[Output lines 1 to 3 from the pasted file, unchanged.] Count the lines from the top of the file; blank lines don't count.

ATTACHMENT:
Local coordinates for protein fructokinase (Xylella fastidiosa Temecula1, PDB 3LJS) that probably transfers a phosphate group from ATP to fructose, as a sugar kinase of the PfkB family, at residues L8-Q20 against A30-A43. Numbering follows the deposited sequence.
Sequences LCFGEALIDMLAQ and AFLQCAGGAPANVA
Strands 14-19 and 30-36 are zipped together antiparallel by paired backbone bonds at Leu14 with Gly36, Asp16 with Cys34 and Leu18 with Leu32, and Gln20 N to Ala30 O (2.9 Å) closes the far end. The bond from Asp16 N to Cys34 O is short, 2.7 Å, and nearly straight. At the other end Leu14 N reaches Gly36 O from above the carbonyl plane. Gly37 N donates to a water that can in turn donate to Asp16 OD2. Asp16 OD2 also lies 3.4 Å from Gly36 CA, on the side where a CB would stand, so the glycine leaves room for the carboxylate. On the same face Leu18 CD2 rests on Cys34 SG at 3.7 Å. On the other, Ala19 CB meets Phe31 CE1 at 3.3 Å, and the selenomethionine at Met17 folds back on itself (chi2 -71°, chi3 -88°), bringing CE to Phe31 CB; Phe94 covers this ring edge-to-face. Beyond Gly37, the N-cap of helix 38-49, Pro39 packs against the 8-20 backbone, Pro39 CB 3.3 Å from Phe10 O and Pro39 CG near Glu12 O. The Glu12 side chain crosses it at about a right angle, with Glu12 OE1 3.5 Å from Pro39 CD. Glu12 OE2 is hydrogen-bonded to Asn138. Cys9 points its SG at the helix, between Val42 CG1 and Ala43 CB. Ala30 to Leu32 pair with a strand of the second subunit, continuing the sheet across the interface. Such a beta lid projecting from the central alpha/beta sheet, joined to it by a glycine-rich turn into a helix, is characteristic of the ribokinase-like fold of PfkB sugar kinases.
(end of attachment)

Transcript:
Local coordinates for protein fructokinase (Xylella fastidiosa Temecula1, PDB 3LJS) that probably transfers a phosphate group from ATP to fructose, as a sugar kinase of the PfkB family, at residues L8-Q20 against A30-A43. Numbering follows the deposited sequence.
Sequences LCFGEALIDMLAQ and AFLQCAGGAPANVA
Strands 14-19 and 30-36 are zipped together antiparallel by paired backbone bonds at Leu14 with Gly36, Asp16 with Cys34 and Leu18 with Leu32, and Gln20 N to Ala30 O (2.9 Å) closes the far end. The bond from Asp16 N to Cys34 O is short, 2.7 Å, and nearly straight. At the other end Leu14 N reaches Gly36 O from above the carbonyl plane. Gly37 N donates to a water that can in turn donate to Asp16 OD2. Asp16 OD2 also lies 3.4 Å from Gly36 CA, on the side where a CB would stand, so the glycine leaves room for the carboxylate. On the same face Leu18 CD2 rests on Cys34 SG at 3.7 Å. On the other, Ala19 CB meets Phe31 CE1 at 3.3 Å, and the selenomethionine at Met17 folds back on itself (chi2 -71°, chi3 -88°), bringing CE to Phe31 CB; Phe94 covers this ring edge-to-face. Beyond Gly37, the N-cap of helix 38-49, Pro39 packs against the 8-20 backbone, Pro39 CB 3.3 Å from Phe10 O and Pro39 CG near Glu12 O. The Glu12 side chain crosses it at about a right angle, with Glu12 OE1 3.5 Å from Pro39 CD. Glu12 OE2 is hydrogen-bonded to Asn138. Cys9 points its SG at the helix, between Val42 CG1 and Ala43 CB. Ala30 to Leu32 pair with a strand of the second subunit, continuing the sheet across the interface. Such a beta lid projecting from the central alpha/beta sheet, joined to it by a glycine-rich turn into a helix, is characteristic of the ribokinase-like fold of PfkB sugar kinases.